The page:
The RCMP officers both say they were assaulted first.
During his assault trial, Dumont-Fontaine testified that he punched Halcrow because he felt threatened after Halcrow threw a baseball cap at him.
As Dumont-Fontaine was taking him out of the bar, Halcrow got frustrated when the door wouldn’t open, the RCMP officer testified.
According to an agreed statement of facts in his case, Oke told various witnesses that Farrow, 63, spit at his face.
The surveillance video from outside the former Thompson homeless shelter shows the events leading up to Oke punching Farrow.
It begins with officers speaking to onlookers in what appears to be a friendly manner.
Farrow, who can be seen leaning on the railing, speaking to the officers, spits at the direction of the other officer. Oke suddenly jumps over and punches Farrow three times in the head.
Farrow, when contacted by CBC, said he didn’t remember what happened the day Oke punched him.
CBC News showed both of the videos to Kash Heed, a former chief of the West Vancouver Police Department and former solicitor general of British Columbia, and to Insp. Rob Bell, a veteran RCMP officer.
Heed called the videos troubling.
They show both officers losing control of a situation and reacting in ways that don’t align with use of force training, he said.
“I could not see any justification whatsoever to punch these people in the head,” Heed said.
Bell, who testified at Dumont-Fontaine’s trial as a use of force expert, told CBC News the videos show very different circumstances.
Dumont-Fontaine was reacting to an “act of aggression,” Bell said.
“Yes, it was a ball cap [that was thrown], but from a police use of force perspective, what really is important is that when … [Dumont-Fontaine] turns around, he senses a threat,” he told CBC News after the trial.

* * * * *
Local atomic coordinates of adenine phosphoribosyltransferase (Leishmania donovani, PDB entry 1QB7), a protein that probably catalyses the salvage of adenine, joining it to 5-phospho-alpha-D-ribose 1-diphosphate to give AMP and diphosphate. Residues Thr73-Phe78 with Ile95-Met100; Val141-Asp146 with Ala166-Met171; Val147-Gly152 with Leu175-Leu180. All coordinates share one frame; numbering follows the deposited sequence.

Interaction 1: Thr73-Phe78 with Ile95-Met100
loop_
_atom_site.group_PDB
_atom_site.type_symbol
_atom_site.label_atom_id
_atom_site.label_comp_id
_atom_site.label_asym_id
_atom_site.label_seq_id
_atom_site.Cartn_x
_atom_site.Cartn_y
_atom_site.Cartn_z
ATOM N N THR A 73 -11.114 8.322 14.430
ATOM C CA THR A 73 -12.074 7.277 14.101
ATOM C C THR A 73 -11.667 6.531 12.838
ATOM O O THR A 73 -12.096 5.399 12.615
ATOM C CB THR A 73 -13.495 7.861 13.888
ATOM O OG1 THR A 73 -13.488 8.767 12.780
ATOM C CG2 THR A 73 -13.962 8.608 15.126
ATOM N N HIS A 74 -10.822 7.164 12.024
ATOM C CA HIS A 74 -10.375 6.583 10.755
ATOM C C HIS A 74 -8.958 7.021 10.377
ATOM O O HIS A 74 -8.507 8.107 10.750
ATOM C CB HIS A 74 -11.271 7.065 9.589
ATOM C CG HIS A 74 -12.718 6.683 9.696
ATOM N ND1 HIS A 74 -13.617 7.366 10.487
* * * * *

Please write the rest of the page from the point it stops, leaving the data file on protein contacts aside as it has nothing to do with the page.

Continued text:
In the Oke video, however, Bell said there isn’t a visible threat.
“There’s distance between him and … at least in the video that I saw, you can’t visibly see the spit,” he said.
‘Soft hat … is no threat’
Heed disagrees with Bell’s assessment of the Halcrow situation.
“I’m the first one to tell you if someone raises their hands to a police officer, they need to be knocked on their back,” he said.
“Someone throwing a soft hat at you is no threat, in my humble opinion, and based on my years of experience in policing.”
In both cases, Heed said the repeated punches are a cause for concern.
“We’re not taught … [to punch] three or four times in the head,” said Heed, unless “you’re in an absolute crisis and that’s the only way you’re going to protect yourself.”
Because Oke said Farrow spit on him, Farrow was charged with assaulting a police officer. The charge was never formally laid, according to court documents
But Bell said charging the two men with assaulting an officer is about accountability.
“If people are allowed to spit or throw objects at the police and they’re not arrested and they’re not charged, then where’s the deterrent in stopping people … from trying the same thing or even escalating?” he said.
The charge wasn’t the first Dumont-Fontaine has faced.
In 2014, Alberta RCMP charged him with being in a dwelling unlawfully and obstruction of justice while on duty.
The case went to court and ended in a mistrial, after which the charges were dismissed. Dumont-Fontaine didn’t face any internal discipline in that incident.
In the Thompson case, a code of conduct proceeding in Manitoba cleared him of any wrongdoing, his lawyer said.
Court records show the RCMP docked Oke two days’ pay, and he was non-promotable for two years beginning in December 2019.
RCMP spokesperson Tara Seel said the force is focused on building a better relationship with Indigenous people, through more cultural awareness training and increased communication with Indigenous elders.
Thompson is a “very busy” detachment, she said in a statement.